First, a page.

The deal was done — though it remained a highly guarded secret for more than a quarter of century because neither leader wanted to risk wrath at home that they had compromised with the devil.

As Khrushchev’s missiles and his weary troops returned to Russia, leaving Castro fuming that he had been dumped on and betrayed, the world had no doubt who had come out on top in the crisis. Kennedy had stood his ground. Khrushchev had blinked.

Campaign for Nuclear Disarmament (CND) demonstrators pictured in Whitehall, London, in October 1962

But with the Turkey deal, the Soviet leader had the face-saver he needed to keep sweet the back-stabbers in the politburo in Moscow, never keen on his Cuban folly, not least because he hadn’t consulted them. (It didn’t work for long. Two years later they knifed him anyway and he was gone.)

The crisis was, thankfully, over. But it is chilling to read how close to the brink the world came.

The slowness of communications back then was a major problem. It was taking four hours for the U.S. Navy to decrypt messages from its ships at sea.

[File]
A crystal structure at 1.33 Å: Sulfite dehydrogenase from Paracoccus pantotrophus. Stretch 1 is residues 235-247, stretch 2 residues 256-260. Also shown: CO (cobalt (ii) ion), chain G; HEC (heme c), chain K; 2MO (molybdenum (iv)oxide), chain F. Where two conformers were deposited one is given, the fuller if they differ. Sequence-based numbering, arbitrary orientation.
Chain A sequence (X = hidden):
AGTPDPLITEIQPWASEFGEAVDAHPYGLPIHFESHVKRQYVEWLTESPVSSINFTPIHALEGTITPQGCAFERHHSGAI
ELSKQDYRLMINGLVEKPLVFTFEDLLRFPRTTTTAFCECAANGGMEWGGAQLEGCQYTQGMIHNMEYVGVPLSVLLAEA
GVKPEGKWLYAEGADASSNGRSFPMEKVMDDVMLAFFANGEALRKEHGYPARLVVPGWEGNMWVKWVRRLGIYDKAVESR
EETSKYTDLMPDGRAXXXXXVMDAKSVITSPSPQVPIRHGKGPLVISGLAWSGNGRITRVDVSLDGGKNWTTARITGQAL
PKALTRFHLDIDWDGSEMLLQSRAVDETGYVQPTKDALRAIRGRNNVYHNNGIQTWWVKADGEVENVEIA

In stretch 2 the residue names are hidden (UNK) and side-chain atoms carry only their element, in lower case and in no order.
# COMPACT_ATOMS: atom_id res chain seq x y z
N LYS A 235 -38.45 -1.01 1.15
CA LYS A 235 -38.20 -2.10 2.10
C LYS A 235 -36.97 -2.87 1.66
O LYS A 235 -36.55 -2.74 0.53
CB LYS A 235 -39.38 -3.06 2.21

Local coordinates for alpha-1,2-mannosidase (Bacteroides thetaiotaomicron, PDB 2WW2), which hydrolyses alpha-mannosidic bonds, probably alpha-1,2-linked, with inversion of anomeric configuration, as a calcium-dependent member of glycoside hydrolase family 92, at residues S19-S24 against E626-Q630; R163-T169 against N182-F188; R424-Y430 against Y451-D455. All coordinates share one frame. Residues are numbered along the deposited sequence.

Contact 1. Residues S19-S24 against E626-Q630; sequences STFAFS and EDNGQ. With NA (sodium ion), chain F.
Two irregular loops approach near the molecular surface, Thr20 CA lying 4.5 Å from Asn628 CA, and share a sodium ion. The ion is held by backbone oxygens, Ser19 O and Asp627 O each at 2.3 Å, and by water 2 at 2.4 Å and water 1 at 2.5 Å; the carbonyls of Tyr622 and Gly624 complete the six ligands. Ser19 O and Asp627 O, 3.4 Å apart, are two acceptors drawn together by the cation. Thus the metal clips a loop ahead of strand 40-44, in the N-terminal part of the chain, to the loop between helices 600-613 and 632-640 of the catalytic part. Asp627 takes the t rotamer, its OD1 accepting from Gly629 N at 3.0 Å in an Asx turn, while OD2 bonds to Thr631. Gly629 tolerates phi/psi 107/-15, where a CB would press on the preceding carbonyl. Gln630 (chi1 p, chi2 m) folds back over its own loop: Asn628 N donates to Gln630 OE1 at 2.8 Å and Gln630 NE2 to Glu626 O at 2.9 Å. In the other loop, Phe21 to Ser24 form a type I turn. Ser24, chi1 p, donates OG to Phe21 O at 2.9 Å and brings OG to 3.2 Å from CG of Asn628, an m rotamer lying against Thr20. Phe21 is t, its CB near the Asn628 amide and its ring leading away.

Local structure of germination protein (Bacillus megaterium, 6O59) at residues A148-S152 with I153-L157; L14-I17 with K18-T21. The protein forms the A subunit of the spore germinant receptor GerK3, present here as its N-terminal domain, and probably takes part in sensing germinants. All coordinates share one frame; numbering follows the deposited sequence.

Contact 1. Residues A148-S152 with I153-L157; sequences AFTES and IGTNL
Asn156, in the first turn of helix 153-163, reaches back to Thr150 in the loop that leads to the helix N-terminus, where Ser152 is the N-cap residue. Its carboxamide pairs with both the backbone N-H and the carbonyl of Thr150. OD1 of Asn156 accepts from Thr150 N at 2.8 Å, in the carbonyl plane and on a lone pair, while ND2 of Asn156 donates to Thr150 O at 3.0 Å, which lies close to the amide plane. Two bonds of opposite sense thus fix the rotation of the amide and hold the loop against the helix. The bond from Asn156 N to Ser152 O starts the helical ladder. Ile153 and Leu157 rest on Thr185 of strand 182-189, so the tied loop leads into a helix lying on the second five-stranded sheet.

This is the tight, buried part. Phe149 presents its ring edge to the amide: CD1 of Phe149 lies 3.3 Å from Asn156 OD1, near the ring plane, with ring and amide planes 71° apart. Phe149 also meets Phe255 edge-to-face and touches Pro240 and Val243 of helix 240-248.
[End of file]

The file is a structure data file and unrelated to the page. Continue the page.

Meanwhile, the Soviet ambassador in Washington was reduced to cabling coded updates to Moscow via the local Western Union office. ‘They would send a messenger on a bicycle,’ he recalled.

But the greatest danger of all was not so much in the head-butting and eye-balling between Kennedy and Khrushchev but the question posed afterwards by that wise head, U.S. Defence Secretary Robert McNamara: ‘What about the Second Lieutenant?’

In a hair-trigger situation with many moving parts, uncontrollable escalation can be sparked by just one stressed-out individual panicking — such as the captain of Soviet submarine B-59, tracked by U.S. warships for two days and nights and bombarded with grenades that rocked its hull.

President Kennedy pictured discussing the surveillance of Cuba. When the Americans first spotted missiles with nuclear warheads on the ground in Cuba, the president and his advisers were in almost continuous session in the White House

The sub finally had to surface to recharge its batteries and take in fresh air for its gasping crew — only to find itself in the glare of searchlights from an American destroyer. And a low-flying American anti-submarine plane roared over dropping explosive incendiary devices.

The exhausted captain flipped. Concluding war had broken out, he ordered the sub’s nuclear torpedo to be armed. Mercifully, he was talked out of firing by one of his officers. But if he had pressed his button, there is every chance that thousands more buttons would pretty soon be pushed and the world would be incinerated.

That’s how close we came.

In the end, we survived. But did the world learn its lesson about the dangers of brinkmanship? As we watch another Russian leader chancing his arm by invading Ukraine, it seems not. In my head I can hear my boyhood voice again: ‘We’ll all go together…’